In order to grow, tumors need to induce supportive alterations in the tumor-bearing organ, by us named tumor instructed normal tissue (TINT) changes. We now examined if the nature and magnitude of these responses were related to tumor size and aggressiveness. Three different Dunning rat prostate tumor cells were implanted into the prostate of immune-competent rats; 1) fast growing and metastatic MatLyLu tumor cells 2) fast growing and poorly metastatic AT-1 tumor cells, and 3) slow growing and non-metastatic G tumor cells. All tumor types induced increases in macrophage, mast cell and vascular densities and in vascular cell-proliferation in the tumor-bearing prostate lobe compared to controls. These increases occurred in parallel with tumor growth. The most pronounced and rapid responses were seen in the prostate tissue surrounding MatLyLu tumors. They were, also when small, particularly effective in attracting macrophages and stimulating growth of not only micro-vessels but also small arteries and veins compared to the less aggressive AT-1 and G tumors. The nature and magnitude of tumor-induced changes in the tumor-bearing organ are related to tumor size but also to tumor aggressiveness. These findings, supported by previous observation in patient samples, suggest that one additional way to evaluate prostate tumor aggressiveness could be to monitor its effect on adjacent tissues.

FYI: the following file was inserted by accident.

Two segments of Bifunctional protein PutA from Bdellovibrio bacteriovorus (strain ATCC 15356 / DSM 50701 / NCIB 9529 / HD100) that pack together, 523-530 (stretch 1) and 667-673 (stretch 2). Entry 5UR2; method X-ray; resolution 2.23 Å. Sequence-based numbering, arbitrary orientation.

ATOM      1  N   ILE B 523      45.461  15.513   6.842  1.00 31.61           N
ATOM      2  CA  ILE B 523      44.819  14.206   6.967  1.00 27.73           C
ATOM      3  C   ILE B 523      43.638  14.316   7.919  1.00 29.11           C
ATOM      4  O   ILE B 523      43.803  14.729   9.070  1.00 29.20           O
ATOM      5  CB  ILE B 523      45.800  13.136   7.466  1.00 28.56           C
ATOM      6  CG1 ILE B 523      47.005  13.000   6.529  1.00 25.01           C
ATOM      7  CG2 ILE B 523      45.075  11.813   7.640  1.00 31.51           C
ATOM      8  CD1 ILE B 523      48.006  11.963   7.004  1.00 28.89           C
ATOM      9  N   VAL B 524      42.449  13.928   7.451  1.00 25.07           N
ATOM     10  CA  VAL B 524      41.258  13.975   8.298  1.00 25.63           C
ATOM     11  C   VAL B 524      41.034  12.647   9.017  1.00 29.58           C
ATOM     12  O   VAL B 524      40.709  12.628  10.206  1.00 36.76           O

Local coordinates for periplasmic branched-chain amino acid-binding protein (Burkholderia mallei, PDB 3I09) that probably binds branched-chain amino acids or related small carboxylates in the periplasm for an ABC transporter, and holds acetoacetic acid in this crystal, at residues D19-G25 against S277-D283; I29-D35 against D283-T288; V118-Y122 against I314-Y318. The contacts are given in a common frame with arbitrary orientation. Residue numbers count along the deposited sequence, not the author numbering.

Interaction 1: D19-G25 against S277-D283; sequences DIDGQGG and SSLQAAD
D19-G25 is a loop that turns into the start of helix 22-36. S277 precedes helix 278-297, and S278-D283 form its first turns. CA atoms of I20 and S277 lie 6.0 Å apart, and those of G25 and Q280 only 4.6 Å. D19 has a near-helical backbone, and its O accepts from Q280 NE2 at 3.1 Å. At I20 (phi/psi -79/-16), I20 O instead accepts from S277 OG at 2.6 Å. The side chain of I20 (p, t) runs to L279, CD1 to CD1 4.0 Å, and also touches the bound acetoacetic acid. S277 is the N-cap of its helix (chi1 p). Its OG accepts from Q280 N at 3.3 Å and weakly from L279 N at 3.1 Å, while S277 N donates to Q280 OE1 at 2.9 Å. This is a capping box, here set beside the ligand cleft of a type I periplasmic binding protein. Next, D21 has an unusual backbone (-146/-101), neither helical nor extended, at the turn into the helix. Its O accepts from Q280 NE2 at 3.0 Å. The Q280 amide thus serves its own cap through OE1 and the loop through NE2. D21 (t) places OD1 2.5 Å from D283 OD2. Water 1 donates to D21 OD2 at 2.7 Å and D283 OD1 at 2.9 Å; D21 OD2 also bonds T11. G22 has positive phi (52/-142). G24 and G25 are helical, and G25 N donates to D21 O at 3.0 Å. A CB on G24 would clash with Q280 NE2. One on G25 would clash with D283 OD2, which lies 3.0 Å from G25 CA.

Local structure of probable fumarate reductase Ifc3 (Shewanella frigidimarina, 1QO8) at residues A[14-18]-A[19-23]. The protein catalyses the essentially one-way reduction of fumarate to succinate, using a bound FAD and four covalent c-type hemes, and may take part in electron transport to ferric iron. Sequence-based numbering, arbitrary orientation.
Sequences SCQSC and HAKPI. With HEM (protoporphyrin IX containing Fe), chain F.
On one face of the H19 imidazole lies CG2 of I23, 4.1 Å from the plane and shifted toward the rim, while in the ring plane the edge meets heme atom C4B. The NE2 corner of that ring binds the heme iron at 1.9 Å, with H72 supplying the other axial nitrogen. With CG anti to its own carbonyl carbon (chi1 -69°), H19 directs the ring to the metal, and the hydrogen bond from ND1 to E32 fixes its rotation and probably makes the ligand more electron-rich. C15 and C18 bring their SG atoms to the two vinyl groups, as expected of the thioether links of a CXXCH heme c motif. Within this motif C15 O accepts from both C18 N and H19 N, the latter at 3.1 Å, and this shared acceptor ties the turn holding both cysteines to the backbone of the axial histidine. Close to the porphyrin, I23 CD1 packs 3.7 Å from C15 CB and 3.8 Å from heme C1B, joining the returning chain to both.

• 6.
    Halin Bergström, Sofia
    et al.
    Umeå University, Faculty of Medicine, Department of Medical Biosciences, Pathology.
    Hammarsten, Peter
    Umeå University, Faculty of Medicine, Department of Medical Biosciences, Pathology.
    Adamo, Hani
    Umeå University, Faculty of Medicine, Department of Medical Biosciences, Pathology.
    Wikström, Pernilla
    Umeå University, Faculty of Medicine, Department of Medical Biosciences, Pathology.
    Bergh, Anders
    Umeå University, Faculty of Medicine, Department of Medical Biosciences, Pathology.
    Tumor indicating normal tissue could be a new source of diagnostic and prognostic markers for prostate cancer2011In: Expert Opinion in Medical Diagnostics, ISSN 1753-0059, E-ISSN 1753-0067, Vol. 5, no 1, p. 37-47Article in journal (Refereed)
    Abstract [en]

    Importance of the field: Prostate cancer is a common and multifocal disease but the diagnostic methods available are unsatisfactory. Most tumors present are of low malignant potential, whereas others are highly aggressive. At present, imaging cannot be used to guide tissue biopsies safely towards the most aggressive tumor present. To handle this problem multiple needle biopsies are taken. The biopsies often contain only normal prostate tissue, and even if the tumor is sampled it is not known whether a more aggressive cancer is present elsewhere in the organ. If changes in the normal tissue indicate the presence and nature of tumors, this information could be used to improve diagnostics and prognostics of prostate cancer. Areas covered in this review: Current evidence that the tumor-adjacent morphologically normal prostate tissue is not completely normal is reviewed, and that this tissue, named tumor indicating normal tissue (TINT) by the authors, can be used to diagnose prostate cancer. What the reader will gain: The reader will understand that tumors need to affect their surroundings in order to grow and metastasize and that the normal prostate tissue is therefore tinted by the presence and nature of cancer and that this knowledge can be used to develop new diagnostic and prognostic markers. Take home message: TINT changes could probably, when more rigorously defined and validated, be used to diagnose and prognosticate prostate cancer.

  • 7.
    Halin Bergström, Sofia
    et al.